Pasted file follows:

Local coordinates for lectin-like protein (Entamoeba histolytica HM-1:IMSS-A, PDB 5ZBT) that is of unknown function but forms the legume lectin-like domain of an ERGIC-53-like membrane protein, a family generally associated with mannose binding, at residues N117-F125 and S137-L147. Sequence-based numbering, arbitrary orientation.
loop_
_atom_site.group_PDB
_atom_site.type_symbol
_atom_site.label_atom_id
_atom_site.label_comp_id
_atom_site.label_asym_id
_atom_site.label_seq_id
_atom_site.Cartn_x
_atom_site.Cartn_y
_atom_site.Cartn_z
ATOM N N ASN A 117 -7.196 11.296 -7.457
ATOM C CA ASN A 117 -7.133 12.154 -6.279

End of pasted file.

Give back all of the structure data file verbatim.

Local coordinates for lectin-like protein (Entamoeba histolytica HM-1:IMSS-A, PDB 5ZBT) that is of unknown function but forms the legume lectin-like domain of an ERGIC-53-like membrane protein, a family generally associated with mannose binding, at residues N117-F125 and S137-L147. Sequence-based numbering, arbitrary orientation.
loop_
_atom_site.group_PDB
_atom_site.type_symbol
_atom_site.label_atom_id
_atom_site.label_comp_id
_atom_site.label_asym_id
_atom_site.label_seq_id
_atom_site.Cartn_x
_atom_site.Cartn_y
_atom_site.Cartn_z
ATOM N N ASN A 117 -7.196 11.296 -7.457
ATOM C CA ASN A 117 -7.133 12.154 -6.279